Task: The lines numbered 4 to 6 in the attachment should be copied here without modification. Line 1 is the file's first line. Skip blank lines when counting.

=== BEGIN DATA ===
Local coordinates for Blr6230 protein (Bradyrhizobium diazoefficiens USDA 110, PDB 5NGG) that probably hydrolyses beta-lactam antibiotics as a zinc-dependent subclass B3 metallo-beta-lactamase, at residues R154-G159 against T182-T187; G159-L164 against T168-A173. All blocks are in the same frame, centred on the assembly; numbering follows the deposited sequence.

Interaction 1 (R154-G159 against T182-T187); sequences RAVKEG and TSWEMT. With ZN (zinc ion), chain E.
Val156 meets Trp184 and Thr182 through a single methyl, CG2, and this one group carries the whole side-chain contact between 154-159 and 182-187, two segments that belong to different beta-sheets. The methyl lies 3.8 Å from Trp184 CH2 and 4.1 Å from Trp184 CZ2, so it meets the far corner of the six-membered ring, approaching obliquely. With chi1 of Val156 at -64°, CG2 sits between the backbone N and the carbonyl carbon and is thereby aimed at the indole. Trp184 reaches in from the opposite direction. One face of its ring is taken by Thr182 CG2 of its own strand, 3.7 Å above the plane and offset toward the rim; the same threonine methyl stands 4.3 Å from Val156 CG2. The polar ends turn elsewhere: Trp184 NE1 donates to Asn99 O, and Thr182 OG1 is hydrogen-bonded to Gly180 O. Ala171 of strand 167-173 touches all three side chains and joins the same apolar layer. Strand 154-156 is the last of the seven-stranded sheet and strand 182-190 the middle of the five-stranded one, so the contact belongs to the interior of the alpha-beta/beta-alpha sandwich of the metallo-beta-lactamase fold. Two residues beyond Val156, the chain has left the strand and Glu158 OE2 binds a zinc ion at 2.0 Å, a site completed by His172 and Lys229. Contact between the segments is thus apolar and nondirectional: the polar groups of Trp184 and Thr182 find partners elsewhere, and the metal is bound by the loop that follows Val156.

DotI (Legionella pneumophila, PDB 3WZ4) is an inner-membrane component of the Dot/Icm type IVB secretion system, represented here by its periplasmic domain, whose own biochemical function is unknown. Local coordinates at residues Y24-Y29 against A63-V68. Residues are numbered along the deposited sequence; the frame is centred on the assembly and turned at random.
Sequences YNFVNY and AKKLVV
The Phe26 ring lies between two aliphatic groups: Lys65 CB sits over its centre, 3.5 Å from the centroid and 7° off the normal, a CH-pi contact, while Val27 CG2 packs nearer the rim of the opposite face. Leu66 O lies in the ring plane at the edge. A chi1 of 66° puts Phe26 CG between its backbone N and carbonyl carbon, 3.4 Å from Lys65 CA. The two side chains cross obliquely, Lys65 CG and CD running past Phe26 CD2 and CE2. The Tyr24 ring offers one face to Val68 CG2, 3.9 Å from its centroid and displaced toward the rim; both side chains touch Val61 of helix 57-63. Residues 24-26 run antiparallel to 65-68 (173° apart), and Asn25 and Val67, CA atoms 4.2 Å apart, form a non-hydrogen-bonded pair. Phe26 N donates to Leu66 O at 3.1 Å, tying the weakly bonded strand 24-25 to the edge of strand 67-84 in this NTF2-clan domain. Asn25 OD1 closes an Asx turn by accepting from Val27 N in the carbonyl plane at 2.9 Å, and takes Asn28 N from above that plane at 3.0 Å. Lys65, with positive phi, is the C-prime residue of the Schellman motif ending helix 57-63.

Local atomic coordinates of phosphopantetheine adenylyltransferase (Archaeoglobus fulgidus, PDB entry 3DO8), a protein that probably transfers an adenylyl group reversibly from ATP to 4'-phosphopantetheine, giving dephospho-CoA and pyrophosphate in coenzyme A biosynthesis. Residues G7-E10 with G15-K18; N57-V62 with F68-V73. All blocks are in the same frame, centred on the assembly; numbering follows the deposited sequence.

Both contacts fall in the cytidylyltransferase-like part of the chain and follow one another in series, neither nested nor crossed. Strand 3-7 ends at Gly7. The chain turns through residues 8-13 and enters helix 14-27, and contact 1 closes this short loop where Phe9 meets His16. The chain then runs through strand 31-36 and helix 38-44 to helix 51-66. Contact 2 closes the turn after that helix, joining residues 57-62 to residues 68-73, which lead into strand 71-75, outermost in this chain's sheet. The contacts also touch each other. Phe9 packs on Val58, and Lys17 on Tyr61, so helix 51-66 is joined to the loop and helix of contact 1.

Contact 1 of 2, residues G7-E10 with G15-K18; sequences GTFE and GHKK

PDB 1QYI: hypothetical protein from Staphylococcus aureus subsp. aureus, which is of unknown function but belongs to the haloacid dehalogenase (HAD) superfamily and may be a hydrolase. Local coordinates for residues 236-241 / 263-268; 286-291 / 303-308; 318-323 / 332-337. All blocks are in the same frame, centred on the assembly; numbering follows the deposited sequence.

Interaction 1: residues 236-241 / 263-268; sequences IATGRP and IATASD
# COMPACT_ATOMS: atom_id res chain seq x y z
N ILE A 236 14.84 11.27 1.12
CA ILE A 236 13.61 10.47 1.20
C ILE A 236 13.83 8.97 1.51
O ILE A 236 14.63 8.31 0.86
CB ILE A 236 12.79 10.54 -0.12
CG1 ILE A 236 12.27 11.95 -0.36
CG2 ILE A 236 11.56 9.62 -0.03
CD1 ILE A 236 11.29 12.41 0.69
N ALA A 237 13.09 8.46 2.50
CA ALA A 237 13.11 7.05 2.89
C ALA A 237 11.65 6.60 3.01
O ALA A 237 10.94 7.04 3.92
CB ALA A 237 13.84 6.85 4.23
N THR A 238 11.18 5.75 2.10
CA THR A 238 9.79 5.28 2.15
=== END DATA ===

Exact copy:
DotI (Legionella pneumophila, PDB 3WZ4) is an inner-membrane component of the Dot/Icm type IVB secretion system, represented here by its periplasmic domain, whose own biochemical function is unknown. Local coordinates at residues Y24-Y29 against A63-V68. Residues are numbered along the deposited sequence; the frame is centred on the assembly and turned at random.
Sequences YNFVNY and AKKLVV
The Phe26 ring lies between two aliphatic groups: Lys65 CB sits over its centre, 3.5 Å from the centroid and 7° off the normal, a CH-pi contact, while Val27 CG2 packs nearer the rim of the opposite face. Leu66 O lies in the ring plane at the edge. A chi1 of 66° puts Phe26 CG between its backbone N and carbonyl carbon, 3.4 Å from Lys65 CA. The two side chains cross obliquely, Lys65 CG and CD running past Phe26 CD2 and CE2. The Tyr24 ring offers one face to Val68 CG2, 3.9 Å from its centroid and displaced toward the rim; both side chains touch Val61 of helix 57-63. Residues 24-26 run antiparallel to 65-68 (173° apart), and Asn25 and Val67, CA atoms 4.2 Å apart, form a non-hydrogen-bonded pair. Phe26 N donates to Leu66 O at 3.1 Å, tying the weakly bonded strand 24-25 to the edge of strand 67-84 in this NTF2-clan domain. Asn25 OD1 closes an Asx turn by accepting from Val27 N in the carbonyl plane at 2.9 Å, and takes Asn28 N from above that plane at 3.0 Å. Lys65, with positive phi, is the C-prime residue of the Schellman motif ending helix 57-63.